Hop into the DeLorean… we’re taking a trip into the future.
It’s January, 2016 and the regular season in the NFL has just concluded. The playoffs are about to start and there’s Sam Bradford, preparing to lead the Eagles to their second wild card appearance in the past three years. The Rams, meanwhile, missed the postseason after Nick Foles helped engineer a .500 season.
It would be a nightmare scenario for Rams fans to finally watch Bradford put together a winning season and lead his team to the playoffs, yet in a completely different city. And while some hate to admit it, that scenario is entirely possible. Chip Kelly’s system is as quarterback-friendly as they come, and plays to Bradford’s strengths as a signal-caller. Just like at Oklahoma, he’ll have the ability to make quick reads and get the ball out of his hand quickly, or turn around and hand off to a talented running back in DeMarco Murray.
But even if that nightmare were to become a reality, the Rams still made the right decision in trading Bradford. First and foremost, none of us have the benefit of hindsight when it comes to making difficult decisions. If we did, the definition of “risk” would be useless. In that snapshot in time, the Rams made a decision to unburden themselves of Bradford’s contract and injury history, all while acquiring a capable starter in Foles and a second-round pick in 2016. It was the right decision at the time, just as it will be the right decision a year from now even if Bradford soars (sorry for the pun) and Foles fails (sorry for the alliteration).
Even if Bradford does soar (last time, I promise), there was no guarantee that he was going to post similar production in this city, with this Rams team, under this coaching staff. In order to have success, he may have needed a different environment under a completely different coaching staff. His 2015 season in Philadelphia and his hypothetical 2015 season in St. Louis aren’t mutually exclusive. Just because he’s able to stay healthy and productive with the Eagles doesn’t mean he would have done so in St. Louis.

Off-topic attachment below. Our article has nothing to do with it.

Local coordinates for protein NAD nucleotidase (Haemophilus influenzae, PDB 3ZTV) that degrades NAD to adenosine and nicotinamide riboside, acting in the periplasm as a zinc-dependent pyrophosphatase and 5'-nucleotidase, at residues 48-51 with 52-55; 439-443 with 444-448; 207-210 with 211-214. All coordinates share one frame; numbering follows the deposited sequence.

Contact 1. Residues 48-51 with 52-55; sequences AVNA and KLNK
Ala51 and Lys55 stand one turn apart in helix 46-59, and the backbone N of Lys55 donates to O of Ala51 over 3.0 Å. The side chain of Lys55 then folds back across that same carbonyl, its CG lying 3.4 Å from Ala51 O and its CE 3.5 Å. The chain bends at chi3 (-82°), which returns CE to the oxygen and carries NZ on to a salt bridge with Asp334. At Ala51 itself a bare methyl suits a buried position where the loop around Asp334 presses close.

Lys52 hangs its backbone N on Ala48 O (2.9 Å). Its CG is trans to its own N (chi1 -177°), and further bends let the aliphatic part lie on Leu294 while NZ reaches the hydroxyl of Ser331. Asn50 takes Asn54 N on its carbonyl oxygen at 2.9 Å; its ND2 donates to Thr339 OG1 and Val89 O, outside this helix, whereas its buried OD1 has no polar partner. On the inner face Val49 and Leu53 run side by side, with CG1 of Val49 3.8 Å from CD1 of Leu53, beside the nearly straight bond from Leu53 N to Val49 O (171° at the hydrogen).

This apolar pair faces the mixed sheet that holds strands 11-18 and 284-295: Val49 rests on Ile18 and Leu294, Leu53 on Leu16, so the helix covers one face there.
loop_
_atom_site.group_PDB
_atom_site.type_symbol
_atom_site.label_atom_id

And what if Bradford does have success in Philadelphia: what do the Eagles do then? If he leads the Eagles to the playoffs it might be an easy decision to sign him to a contract extension. But those two blown ACLs aren’t erased from his medical history. Handing an injury-prone quarterback another fat contract based on one good year doesn’t seem like a shrewd business decision.
This is why I used the term “unburden”. The Rams have completely unburdened themselves from the Bradford situation. The free agent options at quarterback were brutal and this year’s draft class is shallow at the position. They were stuck. Bradford was the best option and even with that being the case, the Rams would have had to hold their breath that he would stay healthy for an entire season. His contract also would have prevented them from eventually addressing needs along the offensive line and/or adding quality depth like Nick Fairly.
But now Bradford is Kelly’s problem (at least until he swings another trade that nobody sees coming). I don’t mean to be flippant: I felt bad for Bradford when he tore his ACL again after working his ass off to get ready for training camp last year. It wasn’t fair. In fact, his entire career in St. Louis wasn’t fair. It was as if the football gods used him as their go-to whenever they were in need of a cruel laugh.
I hope Bradford does succeed in Philadelphia.
But even if he does, the Rams made the right decision. Foles is still largely an unknown. His 2013 season was a thing of beauty, but turnovers and accuracy woes doomed his 2014 campaign long before the broken collarbone did. From a skill set standpoint, Bradford is a better passer than Foles if we’re comparing apples to apples.
But we’re not comparing apples to apples because one of those apples has browned in several places. The fact that Bradford has only played seven games the last two years, coupled with the reality that Foles won’t be running Bill Walsh’s West Coast Offense (which is to say the Rams’ offense is not complex), it was a no-brainer trade for the Rams.
I’ll say the same thing next year regardless of what transpires this fall.